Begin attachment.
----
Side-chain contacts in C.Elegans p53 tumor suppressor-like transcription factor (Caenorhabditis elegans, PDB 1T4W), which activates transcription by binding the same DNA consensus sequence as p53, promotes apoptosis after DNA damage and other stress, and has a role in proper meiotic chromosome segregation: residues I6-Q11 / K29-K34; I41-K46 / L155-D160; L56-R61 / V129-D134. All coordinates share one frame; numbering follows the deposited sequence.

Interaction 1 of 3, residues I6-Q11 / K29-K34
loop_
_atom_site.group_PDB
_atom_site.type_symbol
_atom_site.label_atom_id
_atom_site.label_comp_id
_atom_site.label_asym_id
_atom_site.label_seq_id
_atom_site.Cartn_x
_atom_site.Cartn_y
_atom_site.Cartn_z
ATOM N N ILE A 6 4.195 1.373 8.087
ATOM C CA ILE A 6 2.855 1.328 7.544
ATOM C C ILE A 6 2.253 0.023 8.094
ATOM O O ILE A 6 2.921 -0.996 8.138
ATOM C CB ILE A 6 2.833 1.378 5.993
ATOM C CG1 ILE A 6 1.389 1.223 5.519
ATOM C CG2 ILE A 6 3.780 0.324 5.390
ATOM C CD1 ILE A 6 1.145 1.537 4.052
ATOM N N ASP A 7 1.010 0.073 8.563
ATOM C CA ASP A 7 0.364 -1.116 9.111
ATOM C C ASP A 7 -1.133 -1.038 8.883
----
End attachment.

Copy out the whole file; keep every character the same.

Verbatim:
Side-chain contacts in C.Elegans p53 tumor suppressor-like transcription factor (Caenorhabditis elegans, PDB 1T4W), which activates transcription by binding the same DNA consensus sequence as p53, promotes apoptosis after DNA damage and other stress, and has a role in proper meiotic chromosome segregation: residues I6-Q11 / K29-K34; I41-K46 / L155-D160; L56-R61 / V129-D134. All coordinates share one frame; numbering follows the deposited sequence.

Interaction 1 of 3, residues I6-Q11 / K29-K34
loop_
_atom_site.group_PDB
_atom_site.type_symbol
_atom_site.label_atom_id
_atom_site.label_comp_id
_atom_site.label_asym_id
_atom_site.label_seq_id
_atom_site.Cartn_x
_atom_site.Cartn_y
_atom_site.Cartn_z
ATOM N N ILE A 6 4.195 1.373 8.087
ATOM C CA ILE A 6 2.855 1.328 7.544
ATOM C C ILE A 6 2.253 0.023 8.094
ATOM O O ILE A 6 2.921 -0.996 8.138
ATOM C CB ILE A 6 2.833 1.378 5.993
ATOM C CG1 ILE A 6 1.389 1.223 5.519
ATOM C CG2 ILE A 6 3.780 0.324 5.390
ATOM C CD1 ILE A 6 1.145 1.537 4.052
ATOM N N ASP A 7 1.010 0.073 8.563
ATOM C CA ASP A 7 0.364 -1.116 9.111
ATOM C C ASP A 7 -1.133 -1.038 8.883